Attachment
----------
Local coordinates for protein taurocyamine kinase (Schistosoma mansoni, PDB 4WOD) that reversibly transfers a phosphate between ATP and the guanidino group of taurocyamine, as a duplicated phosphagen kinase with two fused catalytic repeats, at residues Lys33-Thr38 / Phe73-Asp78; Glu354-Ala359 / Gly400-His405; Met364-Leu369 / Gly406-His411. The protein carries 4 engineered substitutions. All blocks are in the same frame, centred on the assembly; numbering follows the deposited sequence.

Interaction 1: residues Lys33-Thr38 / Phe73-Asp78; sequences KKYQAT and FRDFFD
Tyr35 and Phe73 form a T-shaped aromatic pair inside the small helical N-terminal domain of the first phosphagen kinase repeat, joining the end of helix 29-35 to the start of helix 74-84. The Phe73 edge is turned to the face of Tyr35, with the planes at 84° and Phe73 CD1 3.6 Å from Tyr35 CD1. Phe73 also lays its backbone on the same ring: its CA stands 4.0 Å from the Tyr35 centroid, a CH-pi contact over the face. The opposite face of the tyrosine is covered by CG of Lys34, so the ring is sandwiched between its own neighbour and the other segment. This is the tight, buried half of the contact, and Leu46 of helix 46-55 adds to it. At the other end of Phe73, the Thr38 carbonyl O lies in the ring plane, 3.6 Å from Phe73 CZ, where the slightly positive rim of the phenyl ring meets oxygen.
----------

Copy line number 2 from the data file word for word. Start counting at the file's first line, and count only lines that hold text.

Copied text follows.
Interaction 1: residues Lys33-Thr38 / Phe73-Asp78; sequences KKYQAT and FRDFFD